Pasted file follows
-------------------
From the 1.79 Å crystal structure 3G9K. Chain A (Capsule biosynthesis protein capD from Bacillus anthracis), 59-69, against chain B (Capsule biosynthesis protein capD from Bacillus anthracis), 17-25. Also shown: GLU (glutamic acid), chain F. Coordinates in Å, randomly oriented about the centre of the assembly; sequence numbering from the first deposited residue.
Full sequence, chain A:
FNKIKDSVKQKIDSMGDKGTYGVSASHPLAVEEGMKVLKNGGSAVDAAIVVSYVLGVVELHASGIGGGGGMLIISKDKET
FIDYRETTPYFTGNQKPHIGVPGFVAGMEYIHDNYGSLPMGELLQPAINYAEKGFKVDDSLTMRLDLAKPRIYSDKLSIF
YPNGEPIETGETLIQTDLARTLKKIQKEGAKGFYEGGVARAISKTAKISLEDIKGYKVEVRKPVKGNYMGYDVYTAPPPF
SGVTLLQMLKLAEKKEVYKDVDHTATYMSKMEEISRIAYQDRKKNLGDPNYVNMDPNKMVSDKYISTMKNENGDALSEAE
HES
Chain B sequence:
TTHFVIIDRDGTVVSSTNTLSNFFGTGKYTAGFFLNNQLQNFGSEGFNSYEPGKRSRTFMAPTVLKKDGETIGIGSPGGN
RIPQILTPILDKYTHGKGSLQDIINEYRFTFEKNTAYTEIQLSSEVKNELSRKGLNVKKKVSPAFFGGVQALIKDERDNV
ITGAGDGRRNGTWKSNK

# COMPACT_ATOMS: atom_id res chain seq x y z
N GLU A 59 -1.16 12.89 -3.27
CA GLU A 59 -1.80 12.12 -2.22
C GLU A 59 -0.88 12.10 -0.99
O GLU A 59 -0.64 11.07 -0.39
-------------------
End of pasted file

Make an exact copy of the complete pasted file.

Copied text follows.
From the 1.79 Å crystal structure 3G9K. Chain A (Capsule biosynthesis protein capD from Bacillus anthracis), 59-69, against chain B (Capsule biosynthesis protein capD from Bacillus anthracis), 17-25. Also shown: GLU (glutamic acid), chain F. Coordinates in Å, randomly oriented about the centre of the assembly; sequence numbering from the first deposited residue.
Full sequence, chain A:
FNKIKDSVKQKIDSMGDKGTYGVSASHPLAVEEGMKVLKNGGSAVDAAIVVSYVLGVVELHASGIGGGGGMLIISKDKET
FIDYRETTPYFTGNQKPHIGVPGFVAGMEYIHDNYGSLPMGELLQPAINYAEKGFKVDDSLTMRLDLAKPRIYSDKLSIF
YPNGEPIETGETLIQTDLARTLKKIQKEGAKGFYEGGVARAISKTAKISLEDIKGYKVEVRKPVKGNYMGYDVYTAPPPF
SGVTLLQMLKLAEKKEVYKDVDHTATYMSKMEEISRIAYQDRKKNLGDPNYVNMDPNKMVSDKYISTMKNENGDALSEAE
HES
Chain B sequence:
TTHFVIIDRDGTVVSSTNTLSNFFGTGKYTAGFFLNNQLQNFGSEGFNSYEPGKRSRTFMAPTVLKKDGETIGIGSPGGN
RIPQILTPILDKYTHGKGSLQDIINEYRFTFEKNTAYTEIQLSSEVKNELSRKGLNVKKKVSPAFFGGVQALIKDERDNV
ITGAGDGRRNGTWKSNK

# COMPACT_ATOMS: atom_id res chain seq x y z
N GLU A 59 -1.16 12.89 -3.27
CA GLU A 59 -1.80 12.12 -2.22
C GLU A 59 -0.88 12.10 -0.99
O GLU A 59 -0.64 11.07 -0.39